Born on 2 November 1827 in Berlin
Died on 22 December 1891 in Göttingen

• Son of the High School teacher Dr. W. Boetticher
• 1854 – adopted by E. de Lagarde, a great-aunt
• Studied theology, philosophy, and Oriental languages in Berlin and Halle
• 1850 – appointed an Associate Professor
• 1852 – received a travel grant enabling him to travel to England and France
• 1854–1866 – High School teacher in Berlin
• 1866–1869 – independent scholar
• 1869 – succeeded Ewald as Professor and Chair of Oriental Languages at Göttingen

Lagarde became famous primarily due to his major project, a critical edition of the Septuaginta, a project which was continued after his death yet still remains unfinished. In this context, he promoted Arabic studies, in particular in the areas of Bible translations (Die vier Evangelien arabisch, 1864; Psalterium Job Proverbia, 1876), but also, for example, through a new, corrected publication of Pedro de Alcalá (Göttingen 1883). However, despite the fact that the development of the philological-historical disciplines had long surpassed his linguistic studies, which were still attached to the spirit of late romanticism, he remained for his entire life a man of plans and projects, who sadly lacked the persistence to succeed with a major study.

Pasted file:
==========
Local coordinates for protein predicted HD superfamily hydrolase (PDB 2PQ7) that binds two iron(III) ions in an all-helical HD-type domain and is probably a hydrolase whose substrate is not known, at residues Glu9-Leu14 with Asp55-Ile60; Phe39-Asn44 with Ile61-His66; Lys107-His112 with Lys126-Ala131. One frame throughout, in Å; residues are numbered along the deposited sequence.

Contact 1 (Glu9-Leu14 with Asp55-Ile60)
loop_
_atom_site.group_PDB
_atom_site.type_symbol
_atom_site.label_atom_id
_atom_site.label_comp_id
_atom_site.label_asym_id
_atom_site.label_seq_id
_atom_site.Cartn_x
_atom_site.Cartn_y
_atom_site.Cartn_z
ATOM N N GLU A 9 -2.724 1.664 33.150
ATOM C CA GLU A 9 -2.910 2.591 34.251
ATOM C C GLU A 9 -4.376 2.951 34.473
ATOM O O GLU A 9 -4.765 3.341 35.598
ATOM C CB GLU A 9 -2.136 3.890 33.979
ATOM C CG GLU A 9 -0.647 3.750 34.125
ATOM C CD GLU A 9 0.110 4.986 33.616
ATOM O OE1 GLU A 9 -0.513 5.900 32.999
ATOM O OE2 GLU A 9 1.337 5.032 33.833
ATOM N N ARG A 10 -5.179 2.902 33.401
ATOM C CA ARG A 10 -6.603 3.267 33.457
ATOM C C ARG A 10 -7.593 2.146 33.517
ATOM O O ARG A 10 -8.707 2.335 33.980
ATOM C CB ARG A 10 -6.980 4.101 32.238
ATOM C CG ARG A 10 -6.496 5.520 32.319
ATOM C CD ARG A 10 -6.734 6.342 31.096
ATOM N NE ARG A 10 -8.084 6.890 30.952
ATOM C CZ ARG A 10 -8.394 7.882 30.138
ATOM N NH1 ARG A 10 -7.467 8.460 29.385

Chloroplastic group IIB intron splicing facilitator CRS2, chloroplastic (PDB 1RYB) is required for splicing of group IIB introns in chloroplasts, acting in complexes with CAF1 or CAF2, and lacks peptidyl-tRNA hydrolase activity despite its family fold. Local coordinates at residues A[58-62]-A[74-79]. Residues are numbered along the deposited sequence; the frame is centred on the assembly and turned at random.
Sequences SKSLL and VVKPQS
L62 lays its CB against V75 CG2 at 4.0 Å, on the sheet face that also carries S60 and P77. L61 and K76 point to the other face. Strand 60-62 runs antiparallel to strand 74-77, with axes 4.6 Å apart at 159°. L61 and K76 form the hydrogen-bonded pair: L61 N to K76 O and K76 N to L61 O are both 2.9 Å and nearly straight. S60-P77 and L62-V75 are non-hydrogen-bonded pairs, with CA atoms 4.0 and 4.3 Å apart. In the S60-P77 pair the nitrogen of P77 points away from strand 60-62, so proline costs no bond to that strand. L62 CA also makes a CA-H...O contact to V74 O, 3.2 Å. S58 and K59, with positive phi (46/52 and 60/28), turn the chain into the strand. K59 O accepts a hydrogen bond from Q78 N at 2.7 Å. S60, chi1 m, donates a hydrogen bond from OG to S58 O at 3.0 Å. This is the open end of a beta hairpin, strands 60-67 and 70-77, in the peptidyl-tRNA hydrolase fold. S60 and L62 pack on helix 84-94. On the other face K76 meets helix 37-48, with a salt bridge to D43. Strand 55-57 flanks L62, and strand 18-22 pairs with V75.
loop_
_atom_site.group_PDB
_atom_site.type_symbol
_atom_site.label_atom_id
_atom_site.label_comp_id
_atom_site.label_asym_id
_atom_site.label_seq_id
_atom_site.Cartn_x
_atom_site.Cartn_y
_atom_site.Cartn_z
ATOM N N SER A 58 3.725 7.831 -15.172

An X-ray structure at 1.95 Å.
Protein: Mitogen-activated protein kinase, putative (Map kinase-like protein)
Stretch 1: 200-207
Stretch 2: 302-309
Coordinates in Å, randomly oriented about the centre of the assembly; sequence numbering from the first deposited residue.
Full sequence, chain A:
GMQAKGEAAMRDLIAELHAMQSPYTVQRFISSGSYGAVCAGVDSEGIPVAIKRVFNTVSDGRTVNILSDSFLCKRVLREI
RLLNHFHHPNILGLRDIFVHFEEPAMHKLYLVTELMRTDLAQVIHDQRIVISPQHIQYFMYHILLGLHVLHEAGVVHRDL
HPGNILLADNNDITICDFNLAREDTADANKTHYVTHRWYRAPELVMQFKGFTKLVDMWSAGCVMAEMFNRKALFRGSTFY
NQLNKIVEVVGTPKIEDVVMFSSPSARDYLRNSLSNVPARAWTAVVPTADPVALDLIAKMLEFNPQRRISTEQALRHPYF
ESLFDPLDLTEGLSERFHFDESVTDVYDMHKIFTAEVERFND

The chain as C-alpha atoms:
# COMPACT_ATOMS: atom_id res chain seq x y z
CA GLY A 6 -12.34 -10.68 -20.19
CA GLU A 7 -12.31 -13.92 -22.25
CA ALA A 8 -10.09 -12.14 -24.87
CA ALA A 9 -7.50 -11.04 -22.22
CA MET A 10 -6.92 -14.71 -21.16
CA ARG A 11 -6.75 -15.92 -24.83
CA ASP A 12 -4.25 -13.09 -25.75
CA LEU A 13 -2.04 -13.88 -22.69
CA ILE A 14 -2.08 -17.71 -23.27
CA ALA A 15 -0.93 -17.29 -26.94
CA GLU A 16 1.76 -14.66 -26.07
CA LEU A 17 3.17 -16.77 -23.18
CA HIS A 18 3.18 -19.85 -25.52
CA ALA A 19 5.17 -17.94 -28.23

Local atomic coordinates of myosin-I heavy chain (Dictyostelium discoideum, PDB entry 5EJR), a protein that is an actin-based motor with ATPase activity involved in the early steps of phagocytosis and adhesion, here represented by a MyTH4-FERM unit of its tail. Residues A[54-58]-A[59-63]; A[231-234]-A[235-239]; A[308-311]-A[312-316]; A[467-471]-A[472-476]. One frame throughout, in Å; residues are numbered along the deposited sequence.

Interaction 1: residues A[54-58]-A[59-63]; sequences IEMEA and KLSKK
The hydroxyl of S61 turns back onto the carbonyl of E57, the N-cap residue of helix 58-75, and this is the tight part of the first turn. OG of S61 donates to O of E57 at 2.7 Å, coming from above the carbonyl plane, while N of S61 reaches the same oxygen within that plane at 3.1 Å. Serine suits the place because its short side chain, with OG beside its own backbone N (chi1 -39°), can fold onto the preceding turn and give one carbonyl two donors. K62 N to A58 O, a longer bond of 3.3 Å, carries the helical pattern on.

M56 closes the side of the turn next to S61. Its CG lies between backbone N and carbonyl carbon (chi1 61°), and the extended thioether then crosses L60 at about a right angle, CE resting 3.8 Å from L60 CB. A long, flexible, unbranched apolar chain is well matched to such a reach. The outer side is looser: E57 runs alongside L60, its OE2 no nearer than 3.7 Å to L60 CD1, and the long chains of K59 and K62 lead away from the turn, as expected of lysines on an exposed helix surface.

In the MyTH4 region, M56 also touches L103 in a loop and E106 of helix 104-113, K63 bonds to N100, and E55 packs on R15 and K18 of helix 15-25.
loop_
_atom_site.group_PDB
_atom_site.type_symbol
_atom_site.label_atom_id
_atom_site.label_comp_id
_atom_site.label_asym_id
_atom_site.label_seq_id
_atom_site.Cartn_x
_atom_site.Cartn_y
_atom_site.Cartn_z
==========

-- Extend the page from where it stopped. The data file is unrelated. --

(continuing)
Lagarde was a complex and unhappy personality, weighed down by a sad childhood. In conflict with himself and the world, he was both anti-Church and anti-Semitic and he dreamed of the unification of the Germans through a nationalized Christianity.